Chimamanda Ngozi Adichie in Frankfurt: ‘Literature Does Matter’

In Feature Articles by Roger Tagholm

Delivering a rousing talk at the Frankfurt Book Fair’s opening press conference, author Chimamanda Ngozi Adichie spoke about the strength of literature and women.

Chimamanda Ngozi Adichie sits between Juergen Boos, Frankfurt Book Fair director, and Heinrich Riethmüller, chair of the German Publishers and Booksellers Association, during Frankfurt’s opening press conference. Image: Johannes Minkus

By Roger Tagholm | @RogerTagholm

The Nigerian novelist Chimamanda Ngozi Adichie was given a rock star’s welcome at the fair’s opening press conference yesterday—entirely appropriate for a writer whose work has been sampled by Beyoncé—with extended applause and cheers and an almost palpable outpouring of affection.

She did not disappoint, and in a wide-ranging speech that touched on women’s rights and the importance of writing, she said that the world was “shifting and darkening . . . the most powerful country in the world feels like a feudal court, full of intrigue, of mendacity, drowning in its own hubris.” As everyone hoped she would, she made direct reference to the appointment of Brett Kavanaugh to the US Supreme Court, despite allegations of sexual misconduct made by two women.

She led up to it with comments on the lack of visibility for women’s voice. “The stories of women are not truly familiar, the stories of women are not yet seen as universal,” she said. “This to me is why we seem to live in a world where many people believe that large numbers of women simply wake up one day and make up stories about having been assaulted. I know many women who want to be famous; I don’t know one single woman who wants to be famous for having been assaulted. To believe this is to think very lowly of women. The Supreme Court Justice Ruth Bader Ginsburg has spoken of how she was once asked, ‘How many justices of the Supreme Court need to be women for it to seem fair to you?’ and her response was ‘All nine of them.’ And she said people were often shocked and would say ‘Oh but that’s not fair,’ and of course for many years all nine justices were men and it seemed normal, just as it seems normal to me that most of the positions of real power in the world are occupied by men. Women are still invisible.”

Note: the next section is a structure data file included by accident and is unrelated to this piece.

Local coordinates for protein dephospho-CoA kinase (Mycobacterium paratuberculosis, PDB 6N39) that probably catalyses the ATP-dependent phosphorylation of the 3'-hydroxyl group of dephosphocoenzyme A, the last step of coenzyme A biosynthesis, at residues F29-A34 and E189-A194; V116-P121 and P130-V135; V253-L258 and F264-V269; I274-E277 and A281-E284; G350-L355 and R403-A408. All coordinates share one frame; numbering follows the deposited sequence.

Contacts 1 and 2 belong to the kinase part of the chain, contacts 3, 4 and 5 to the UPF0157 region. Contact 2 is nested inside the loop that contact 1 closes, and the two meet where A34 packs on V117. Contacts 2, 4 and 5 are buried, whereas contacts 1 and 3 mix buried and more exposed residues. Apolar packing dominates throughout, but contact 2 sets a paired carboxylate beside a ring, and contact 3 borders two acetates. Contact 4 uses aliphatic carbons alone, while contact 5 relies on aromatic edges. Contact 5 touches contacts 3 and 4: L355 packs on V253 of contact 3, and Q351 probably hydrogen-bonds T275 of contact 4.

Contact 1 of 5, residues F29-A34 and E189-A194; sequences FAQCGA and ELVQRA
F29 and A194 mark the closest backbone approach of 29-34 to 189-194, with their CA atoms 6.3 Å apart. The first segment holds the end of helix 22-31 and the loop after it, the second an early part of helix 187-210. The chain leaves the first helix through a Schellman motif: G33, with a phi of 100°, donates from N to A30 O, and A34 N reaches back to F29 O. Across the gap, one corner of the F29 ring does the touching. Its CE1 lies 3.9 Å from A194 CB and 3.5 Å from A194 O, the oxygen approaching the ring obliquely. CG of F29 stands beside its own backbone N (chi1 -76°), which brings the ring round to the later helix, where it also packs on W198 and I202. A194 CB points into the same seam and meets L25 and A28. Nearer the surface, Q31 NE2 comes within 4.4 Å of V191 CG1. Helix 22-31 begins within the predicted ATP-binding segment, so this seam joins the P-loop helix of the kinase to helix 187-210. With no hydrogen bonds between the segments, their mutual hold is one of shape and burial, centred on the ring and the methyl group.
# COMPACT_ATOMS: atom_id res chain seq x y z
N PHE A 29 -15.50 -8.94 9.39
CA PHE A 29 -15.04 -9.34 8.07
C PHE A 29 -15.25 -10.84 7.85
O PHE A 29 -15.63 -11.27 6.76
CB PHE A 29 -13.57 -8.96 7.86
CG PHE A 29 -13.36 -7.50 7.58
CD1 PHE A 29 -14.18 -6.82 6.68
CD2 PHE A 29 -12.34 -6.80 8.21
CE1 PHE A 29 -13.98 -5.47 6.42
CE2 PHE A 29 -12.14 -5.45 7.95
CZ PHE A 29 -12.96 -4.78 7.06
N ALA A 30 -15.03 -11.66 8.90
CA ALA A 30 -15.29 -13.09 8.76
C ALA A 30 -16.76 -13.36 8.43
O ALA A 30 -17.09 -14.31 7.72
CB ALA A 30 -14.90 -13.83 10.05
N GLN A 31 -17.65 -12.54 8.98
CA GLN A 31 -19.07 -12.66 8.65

She talked about being asked to cover her arms when she revisited her childhood church in her native Nigeria and said that “this need to control women’s bodies exists everywhere—from the woman in the Middle East being told to cover up when she doesn’t want to, to the woman in Asia who is secretly videotaped in a public bathroom to women in the west being ‘slut-shamed’ because they are sexual beings. It exists in the world of literature too, where women writers are expected to make their female characters likeable as though the full humanity of a female person must in the end meet the careful limitations of likability.”

She ended—to rapturous applause—by saying, “We need more stories that are political, but also more stories that are not political. We are emotional beings. Literature does matter, and we need its stories of grief, beauty and love.”

Earlier Heinrich Riethmüller, head of the German Publishers and Booksellers Association, spoke of the fair’s On the Same Page campaign, which celebrates the 70th anniversary of the UN Declaration of Human Rights, and how bookshops and publishers “have a responsibility to society based on the importance of human rights and telling many different stories.” He noted that, at the sharp end, figures for the German book market were pretty good, just down 1.1 percent for September 2018 over last year. “And we are optimistic for a good autumn and Christmas.”

Read more from Frankfurt in our Wednesday Show Daily.

About the Author

Roger Tagholm


Roger Tagholm is based in London and has been writing about the book industry for more than 20 years. He is the former Deputy Editor of Publishing News and the author of Walking Literary London (New Holland) and Poems NOT on the Underground (Windrush Press).